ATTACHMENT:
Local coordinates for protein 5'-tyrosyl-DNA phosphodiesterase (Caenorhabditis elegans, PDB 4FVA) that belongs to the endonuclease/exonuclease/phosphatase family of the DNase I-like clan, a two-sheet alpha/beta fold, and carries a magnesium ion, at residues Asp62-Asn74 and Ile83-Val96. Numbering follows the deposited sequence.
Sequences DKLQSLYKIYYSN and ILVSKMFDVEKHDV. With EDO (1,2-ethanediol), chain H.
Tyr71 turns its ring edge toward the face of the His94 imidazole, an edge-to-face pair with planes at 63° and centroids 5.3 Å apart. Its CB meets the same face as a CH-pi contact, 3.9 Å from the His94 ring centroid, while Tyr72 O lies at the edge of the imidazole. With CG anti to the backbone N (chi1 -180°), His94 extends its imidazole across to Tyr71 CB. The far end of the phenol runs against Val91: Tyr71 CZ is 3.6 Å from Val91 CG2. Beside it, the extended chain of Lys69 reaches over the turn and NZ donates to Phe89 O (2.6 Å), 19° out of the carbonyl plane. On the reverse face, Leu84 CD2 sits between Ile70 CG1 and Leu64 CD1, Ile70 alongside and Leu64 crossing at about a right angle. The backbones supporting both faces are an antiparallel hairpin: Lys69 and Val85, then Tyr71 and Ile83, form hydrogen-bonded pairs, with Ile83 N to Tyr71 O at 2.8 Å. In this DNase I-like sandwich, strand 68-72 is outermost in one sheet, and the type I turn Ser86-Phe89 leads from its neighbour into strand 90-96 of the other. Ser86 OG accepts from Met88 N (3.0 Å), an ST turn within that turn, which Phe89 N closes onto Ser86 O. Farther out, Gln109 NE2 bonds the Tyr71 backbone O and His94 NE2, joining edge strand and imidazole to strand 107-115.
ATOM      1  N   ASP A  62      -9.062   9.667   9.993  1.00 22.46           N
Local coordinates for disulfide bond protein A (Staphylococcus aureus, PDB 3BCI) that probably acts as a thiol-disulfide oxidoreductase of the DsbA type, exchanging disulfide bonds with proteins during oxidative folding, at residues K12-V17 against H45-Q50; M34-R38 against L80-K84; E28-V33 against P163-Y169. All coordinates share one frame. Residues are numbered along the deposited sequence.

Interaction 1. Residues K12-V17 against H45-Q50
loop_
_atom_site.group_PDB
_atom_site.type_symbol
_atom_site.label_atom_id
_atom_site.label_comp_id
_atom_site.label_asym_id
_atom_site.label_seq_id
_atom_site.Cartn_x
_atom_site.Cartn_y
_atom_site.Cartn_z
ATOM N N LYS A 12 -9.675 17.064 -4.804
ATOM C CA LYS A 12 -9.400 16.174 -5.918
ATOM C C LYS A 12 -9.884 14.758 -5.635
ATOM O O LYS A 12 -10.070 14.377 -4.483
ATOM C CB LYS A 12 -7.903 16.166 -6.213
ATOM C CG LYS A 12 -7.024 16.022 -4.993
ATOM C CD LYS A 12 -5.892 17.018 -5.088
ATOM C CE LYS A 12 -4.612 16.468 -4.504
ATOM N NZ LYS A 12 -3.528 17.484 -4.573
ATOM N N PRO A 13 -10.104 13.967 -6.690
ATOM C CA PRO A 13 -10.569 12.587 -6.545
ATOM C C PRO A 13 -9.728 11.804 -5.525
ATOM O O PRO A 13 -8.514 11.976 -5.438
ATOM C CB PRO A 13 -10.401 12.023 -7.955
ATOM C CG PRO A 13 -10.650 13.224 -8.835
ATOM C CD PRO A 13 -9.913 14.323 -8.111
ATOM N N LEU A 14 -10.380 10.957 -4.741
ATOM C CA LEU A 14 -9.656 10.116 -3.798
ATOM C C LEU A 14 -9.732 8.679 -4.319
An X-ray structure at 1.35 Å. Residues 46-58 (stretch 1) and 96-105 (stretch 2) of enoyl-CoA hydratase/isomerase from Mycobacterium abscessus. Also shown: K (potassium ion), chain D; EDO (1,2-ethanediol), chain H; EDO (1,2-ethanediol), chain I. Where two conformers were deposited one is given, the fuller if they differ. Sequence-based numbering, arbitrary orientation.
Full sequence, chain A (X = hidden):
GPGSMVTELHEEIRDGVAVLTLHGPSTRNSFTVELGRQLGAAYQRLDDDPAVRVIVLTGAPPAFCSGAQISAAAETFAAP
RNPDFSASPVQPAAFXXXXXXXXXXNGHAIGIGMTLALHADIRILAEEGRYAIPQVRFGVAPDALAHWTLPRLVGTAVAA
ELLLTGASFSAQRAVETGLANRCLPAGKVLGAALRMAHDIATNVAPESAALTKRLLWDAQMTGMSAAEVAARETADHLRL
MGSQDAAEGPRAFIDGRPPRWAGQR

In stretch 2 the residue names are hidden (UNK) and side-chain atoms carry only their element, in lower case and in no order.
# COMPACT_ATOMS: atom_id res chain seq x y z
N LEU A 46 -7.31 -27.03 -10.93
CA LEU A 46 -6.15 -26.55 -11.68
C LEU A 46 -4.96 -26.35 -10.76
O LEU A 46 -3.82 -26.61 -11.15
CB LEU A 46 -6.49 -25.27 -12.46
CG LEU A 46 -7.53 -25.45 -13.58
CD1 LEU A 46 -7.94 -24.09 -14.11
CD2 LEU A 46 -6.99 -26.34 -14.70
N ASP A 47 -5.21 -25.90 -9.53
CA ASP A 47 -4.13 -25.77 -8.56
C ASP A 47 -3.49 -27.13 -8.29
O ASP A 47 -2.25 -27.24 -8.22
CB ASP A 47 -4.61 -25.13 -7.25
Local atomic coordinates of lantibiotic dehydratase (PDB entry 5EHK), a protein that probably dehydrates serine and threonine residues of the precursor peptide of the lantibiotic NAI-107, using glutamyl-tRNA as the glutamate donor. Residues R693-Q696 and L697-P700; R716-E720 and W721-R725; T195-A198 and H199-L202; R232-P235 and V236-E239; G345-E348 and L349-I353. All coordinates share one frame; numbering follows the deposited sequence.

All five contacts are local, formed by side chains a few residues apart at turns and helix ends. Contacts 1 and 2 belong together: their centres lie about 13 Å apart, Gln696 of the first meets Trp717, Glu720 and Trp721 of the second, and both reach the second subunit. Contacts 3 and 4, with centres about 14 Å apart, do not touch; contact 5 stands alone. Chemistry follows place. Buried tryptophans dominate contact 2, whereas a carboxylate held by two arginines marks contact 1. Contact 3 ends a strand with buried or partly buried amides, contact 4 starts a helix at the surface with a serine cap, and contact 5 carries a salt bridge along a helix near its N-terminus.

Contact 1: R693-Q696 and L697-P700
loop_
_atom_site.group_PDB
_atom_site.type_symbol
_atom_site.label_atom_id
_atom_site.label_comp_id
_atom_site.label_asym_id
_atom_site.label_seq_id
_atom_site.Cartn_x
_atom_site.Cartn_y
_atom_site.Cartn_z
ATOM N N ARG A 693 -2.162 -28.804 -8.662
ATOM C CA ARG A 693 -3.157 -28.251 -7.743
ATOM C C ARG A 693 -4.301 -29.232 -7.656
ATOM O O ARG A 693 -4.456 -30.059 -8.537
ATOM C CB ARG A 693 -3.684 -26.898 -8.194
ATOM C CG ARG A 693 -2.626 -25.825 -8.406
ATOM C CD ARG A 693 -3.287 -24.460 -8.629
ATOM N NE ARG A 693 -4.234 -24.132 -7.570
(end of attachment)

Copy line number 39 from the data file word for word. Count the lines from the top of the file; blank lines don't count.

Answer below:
RNPDFSASPVQPAAFXXXXXXXXXXNGHAIGIGMTLALHADIRILAEEGRYAIPQVRFGVAPDALAHWTLPRLVGTAVAA